Committee on the Elimination of Discrimination against Women
Concluding observations on the combined second and third periodic reports of Myanmar, adopted by the Committee at its forty-second session (20 October–7 November 2008)
Information provided by Myanmar on the follow-up to the concluding observations of the Committee*
I.Improving access of persons living in northern Rakhine State, especially women and girls, to primary health care and basic education, in collaboration with the United Nations Educational, Scientific and Cultural Organization (UNESCO)
The Ministry of Health in collaboration with the United Nations Population Fund (UNFPA) has been providing reproductive health services such as conducting awareness-raising, provisions of medicines and devices of reproductive health, training and monitoring in those areas since 1992 through midwives.
Since 2006, UNFPA has been promoting health-care services for women and pregnant mothers in Buthidaung and Maungtaw as its programme-targeted townships in promoting reproductive health. The Department of Health in collaboration with UNFPA is conducting Reproductive Health Training Programme, maternal and health-care training programme for all basic health-care staff in those townships and is also providing medical equipment and supplies including reproductive health commodities.
Starting from 2010, UNFPA is also providing reconstructive surgical treatment for the women suffering from obstetric fistula who are from the northern Rakhine State in Yangon. For the third long-term plan of reproductive health for Myanmar (2012-2015), UNPFA has included Yathaetaung township in addition to the designated two townships of Buthidaung and Maungtaw in northern Rakhine State for the provision of more sustainable reproductive health programme assistance, in order to strengthen the capacity of public health-care system in the area, in collaboration with the Ministry of Health.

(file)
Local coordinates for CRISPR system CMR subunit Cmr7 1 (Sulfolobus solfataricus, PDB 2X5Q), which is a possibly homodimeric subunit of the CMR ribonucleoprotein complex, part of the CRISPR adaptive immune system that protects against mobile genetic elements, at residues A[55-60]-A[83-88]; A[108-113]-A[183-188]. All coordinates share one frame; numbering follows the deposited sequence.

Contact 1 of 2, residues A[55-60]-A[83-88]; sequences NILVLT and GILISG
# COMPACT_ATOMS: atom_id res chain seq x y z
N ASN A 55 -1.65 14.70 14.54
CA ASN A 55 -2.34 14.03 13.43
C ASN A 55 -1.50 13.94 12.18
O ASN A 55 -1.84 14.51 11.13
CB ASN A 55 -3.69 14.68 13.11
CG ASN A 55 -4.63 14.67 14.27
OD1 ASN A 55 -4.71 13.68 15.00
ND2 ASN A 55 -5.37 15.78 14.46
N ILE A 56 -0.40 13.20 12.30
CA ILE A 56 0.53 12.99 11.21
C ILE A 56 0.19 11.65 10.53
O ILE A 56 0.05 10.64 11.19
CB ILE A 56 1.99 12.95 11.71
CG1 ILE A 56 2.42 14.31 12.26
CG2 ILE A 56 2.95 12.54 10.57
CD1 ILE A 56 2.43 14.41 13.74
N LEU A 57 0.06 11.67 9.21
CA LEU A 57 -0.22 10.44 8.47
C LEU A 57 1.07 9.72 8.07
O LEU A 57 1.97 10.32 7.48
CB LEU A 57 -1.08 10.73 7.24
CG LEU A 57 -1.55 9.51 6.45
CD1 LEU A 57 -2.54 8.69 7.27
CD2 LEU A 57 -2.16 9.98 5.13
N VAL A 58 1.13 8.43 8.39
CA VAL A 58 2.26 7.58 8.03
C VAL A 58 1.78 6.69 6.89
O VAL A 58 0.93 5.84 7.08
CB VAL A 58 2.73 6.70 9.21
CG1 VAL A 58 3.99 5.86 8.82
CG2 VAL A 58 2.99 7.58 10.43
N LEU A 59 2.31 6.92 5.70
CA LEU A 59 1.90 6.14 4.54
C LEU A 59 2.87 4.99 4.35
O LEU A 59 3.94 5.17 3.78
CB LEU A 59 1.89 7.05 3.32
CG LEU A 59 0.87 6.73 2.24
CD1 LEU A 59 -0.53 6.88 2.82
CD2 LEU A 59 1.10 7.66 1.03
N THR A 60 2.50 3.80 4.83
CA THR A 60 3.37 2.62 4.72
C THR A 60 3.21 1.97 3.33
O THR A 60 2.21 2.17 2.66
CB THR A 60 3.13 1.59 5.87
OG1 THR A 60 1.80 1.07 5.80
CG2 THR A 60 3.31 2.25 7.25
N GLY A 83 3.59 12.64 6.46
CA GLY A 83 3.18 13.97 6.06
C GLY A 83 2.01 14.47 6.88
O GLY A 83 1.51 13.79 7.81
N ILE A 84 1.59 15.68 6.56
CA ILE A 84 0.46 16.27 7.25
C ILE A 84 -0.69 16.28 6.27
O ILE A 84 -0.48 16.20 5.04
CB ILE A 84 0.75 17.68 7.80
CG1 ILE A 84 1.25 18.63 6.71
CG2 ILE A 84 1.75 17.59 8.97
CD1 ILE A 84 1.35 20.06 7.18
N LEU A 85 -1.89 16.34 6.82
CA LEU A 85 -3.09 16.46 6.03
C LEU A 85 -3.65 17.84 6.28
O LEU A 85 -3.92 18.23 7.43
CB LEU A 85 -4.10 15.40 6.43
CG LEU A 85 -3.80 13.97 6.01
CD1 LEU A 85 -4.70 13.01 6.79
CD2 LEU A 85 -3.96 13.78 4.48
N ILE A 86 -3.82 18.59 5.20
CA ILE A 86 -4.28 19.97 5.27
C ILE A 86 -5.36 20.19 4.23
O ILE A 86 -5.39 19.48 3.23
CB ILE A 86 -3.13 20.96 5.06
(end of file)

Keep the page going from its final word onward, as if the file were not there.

In 2011, in collaboration with UNFPA, Myanmar Maternal and Child Welfare Association (MMCWA) conducted training courses on reproductive health, behavioural change, trainer course in central level and multiplier course in Sittwe township from 1 November 2011 to 5 November 2011. Moreover, in collaboration with the International Planned Parenthood Federation (IPPF), advocacy on the relationship between HIV/AIDS and various sectors of reproductive health was conducted in Kyauk Taw and Myauk Oo townships and other assistances such as mobile clinic are also provided at these areas.
Moreover, with the collaboration of the Office of the United Nations High Commissioner for Refugees (UNHCR), training courses on minimum initial service package for reproductive health in crisis situations are provided to those staff who are working at various organizations in northern Rakhine State.
With the assistance of UNHCR, the following activities were conducted to strengthen the capacity of the women who reside in Maung Taw, Bu Thee Taung and Yathetaung townships of northern Rakhine State:
(a)Conducting the activities such as looking after mothers and children, taking care of pregnant women before and after giving birth; conducting training courses and supplies to midwives and nurses, referring the pregnant women who are in emergency condition to medical centres such as hospitals and clinics and educating on family planning, birth spacing and breastfeeding;